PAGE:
I have improved my 3D laser scanning most importantly by focusing the laser stripe on the scanned object. I used lenses from CVS or Dollar Store reading glasses. I tried lots of different spacings, but found that putting the lenses directly over the laser output was best to make a thin stripe about a foot away from the laser. This makes sense since the focal length is long for these lenses, so they just add faster convergence. The line lasers that I first purchased from eBay have fixed focus, and thin lines about 1-2 meters away from the output. For the convenience of the arrangement (whole thing in a small space) and so that I have more laser intensity on the object, quicker focus is best.
This web site has a nice video that demonstrates how I am measuring object radius by determining how far the laser line moves from the center point.
I switched back to using a webcam, but a much better webcam than before. With this one I can control focus, zoom, saturation, and sensitivity through software. I am using a Microsoft Lifecam, but there is really nothing particularly important about that brand or model. What is important are the freeware programs that I have recently found. I am recording images now using Debut Video Capture Software. This looks like a good program for recording computer actions to make instructional videos, but for me the important part is that it will take still shots based on a hotkey. Not only that, but it will take them in very rapid succession. I found instructions about how to use Python to interact with a Windows program and to deliver key presses. Here is my new Python script for 3D laser scanning.
Here is a video showing the system in action. I also narrate a description.
Here is a video of the laser stripe capture. The first frame of the video shows the center line image capture.
My next big step is determining how to effectively turn a point cloud in to a mesh. One promising program is CloudCompare. This is also a free program.
Processing the two stripe data requires identification of the center line of the scan. That is shown in the first frame of the video link above. Offset of the left and right peak from this center line gives the radii of these two points. The program requires finding multiple peaks on each row of image data, and binning each peak so that I can use geometry to convert these peaks in to X, Y, Z data. I wrote a simple program from scratch to do this job. At any given point of platform rotation, the stripe peaks represent the radius of the object, related through geometry to the X offset from the center line. This relationship is constant and linear: X = R COS(Theta), where theta is the angle of the incident laser. Since Theta never changes, the X offset gives the radius. So now I have the radius of each point, collected along Z of the object. For every rotation, I can convert this radius to X and Y. If the rotation angle of the platform is Phi, then X = Radius * COS (Phi) and Y = Radius * SIN (Phi). I wrote a program to collect these many thousands of X, Y, Z points as the platform rotates. This is a program that I plan to optimize and code in some reasonable way. I also just purchased a Raspberry Pi with a video camera. I might perform all of the image processing on that platform instead. I positioned the two stripes to be 90 degrees apart.
Loading the point cloud in to CloudCompare, I was pretty happy to see it at least looked like my scanned object. Here are two pictures of the result.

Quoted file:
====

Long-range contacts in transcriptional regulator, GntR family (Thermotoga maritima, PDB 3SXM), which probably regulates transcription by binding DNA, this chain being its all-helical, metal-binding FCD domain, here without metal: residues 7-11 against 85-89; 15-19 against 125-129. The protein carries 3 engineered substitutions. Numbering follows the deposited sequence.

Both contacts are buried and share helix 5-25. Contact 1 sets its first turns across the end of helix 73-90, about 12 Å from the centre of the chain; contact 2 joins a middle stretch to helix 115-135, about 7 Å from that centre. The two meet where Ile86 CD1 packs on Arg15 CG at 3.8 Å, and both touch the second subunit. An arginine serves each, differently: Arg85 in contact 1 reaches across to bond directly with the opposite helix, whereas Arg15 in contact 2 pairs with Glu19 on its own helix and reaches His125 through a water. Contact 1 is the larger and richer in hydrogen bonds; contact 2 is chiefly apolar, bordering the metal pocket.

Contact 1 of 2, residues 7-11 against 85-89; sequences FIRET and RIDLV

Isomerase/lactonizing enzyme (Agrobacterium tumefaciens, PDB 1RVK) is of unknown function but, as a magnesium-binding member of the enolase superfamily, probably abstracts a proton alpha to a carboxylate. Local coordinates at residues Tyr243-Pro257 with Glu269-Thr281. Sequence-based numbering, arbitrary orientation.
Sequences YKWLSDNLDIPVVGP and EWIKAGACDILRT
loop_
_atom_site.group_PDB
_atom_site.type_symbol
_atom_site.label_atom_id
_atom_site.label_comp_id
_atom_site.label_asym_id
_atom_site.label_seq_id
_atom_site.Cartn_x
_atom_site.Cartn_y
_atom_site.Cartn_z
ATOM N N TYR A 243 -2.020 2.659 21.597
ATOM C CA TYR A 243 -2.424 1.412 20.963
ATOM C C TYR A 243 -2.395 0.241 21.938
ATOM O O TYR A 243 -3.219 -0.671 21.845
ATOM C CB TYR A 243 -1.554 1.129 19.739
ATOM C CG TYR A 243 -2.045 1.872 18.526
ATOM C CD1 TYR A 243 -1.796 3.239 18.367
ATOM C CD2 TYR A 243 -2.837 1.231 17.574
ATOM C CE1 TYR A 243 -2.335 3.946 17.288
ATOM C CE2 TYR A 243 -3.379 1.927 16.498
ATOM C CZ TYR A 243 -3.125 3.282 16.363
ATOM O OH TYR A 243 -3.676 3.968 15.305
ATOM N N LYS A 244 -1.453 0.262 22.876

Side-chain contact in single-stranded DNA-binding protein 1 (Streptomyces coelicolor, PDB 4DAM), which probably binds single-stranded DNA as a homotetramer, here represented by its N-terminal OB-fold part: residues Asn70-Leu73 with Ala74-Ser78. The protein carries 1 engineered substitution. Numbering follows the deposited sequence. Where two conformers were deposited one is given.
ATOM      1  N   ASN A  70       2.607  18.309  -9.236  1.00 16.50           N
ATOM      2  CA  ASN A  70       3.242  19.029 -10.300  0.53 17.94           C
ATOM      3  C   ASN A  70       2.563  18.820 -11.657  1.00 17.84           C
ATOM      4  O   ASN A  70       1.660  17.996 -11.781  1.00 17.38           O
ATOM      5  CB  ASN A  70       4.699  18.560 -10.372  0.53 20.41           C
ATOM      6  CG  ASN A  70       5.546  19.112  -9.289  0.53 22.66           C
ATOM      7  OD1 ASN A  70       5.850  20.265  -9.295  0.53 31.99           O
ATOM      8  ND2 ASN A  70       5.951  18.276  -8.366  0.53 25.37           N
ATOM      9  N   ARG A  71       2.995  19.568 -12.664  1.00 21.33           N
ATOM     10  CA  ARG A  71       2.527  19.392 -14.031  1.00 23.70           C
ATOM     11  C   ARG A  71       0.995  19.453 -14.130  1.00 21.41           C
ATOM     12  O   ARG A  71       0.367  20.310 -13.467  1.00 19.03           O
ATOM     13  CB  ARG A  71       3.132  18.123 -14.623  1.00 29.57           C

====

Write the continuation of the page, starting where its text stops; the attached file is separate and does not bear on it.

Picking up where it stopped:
You can see that there is an alignment and scaling problem between the two sets of data here. That can come from the fact that one or both of the laser stripes might not be at exactly 45 degrees from the center line, or perhaps some effects that I don’t know about. I am doing this project intuitively, so there is a chance that I am making a mistake. When I figure it out, I will share it.
UPDATE 13 OCT 2013
My rotating table is not perfectly perpendicular to the axis of rotation. I have a plastic part that mounts to the stepper motor shaft and is epoxied to the rotation table. That part is apparently not perfectly aligned. This introduces errors in the laser offset position as a function of rotation angle. I know how to fix this problem. I think I will mount a second platform on top of the first, and use three bolts to adjust its height above the base. I should be able to flatten the surface this way.
I’m going to scan a cylinder to find out how bad the current problem is.
If I use one laser stripe only, and position the webcam so that one edge of the image is on the vertical stripe with a white card placed at the center of the platform, analysis and data organization are easier. The down side is that there is a lot of “shadowing” where the laser stripe never hits the object. That leaves blank spaces in the point cloud. This simple process does give me hope that I will ultimately be successful though.
Here is a video showing collection of the single stripe data, and here are two images of the nice looking point cloud that results.
In this case, CloudCompare successfully removed “outlier” points and identified normal vectors for the points. Mesh generation is still, however, obviously problematic…
UPDATE! PROBLEM SOLVED! (One hour later.)
Thanks to this web site.
I am using the single line laser scan.
Import Mesh, Filename.asc
Do not select “Grid Triangulation”
Grab all the X, Y = 0,0 points
Filters / Normals / Compute Normals for Point Sets
Select 20 Neighbors
Filters / Point Set / Surface Reconstruction : Poisson
Octree 11, Apply, Wait a little while
Export Mesh As Name.ply
Select Binary Encoding, Select All
Origin / Geometry to Origin
Rotate and scale for camera view
F3: collect an image
I have built a 3D Laser Scanner!!!!!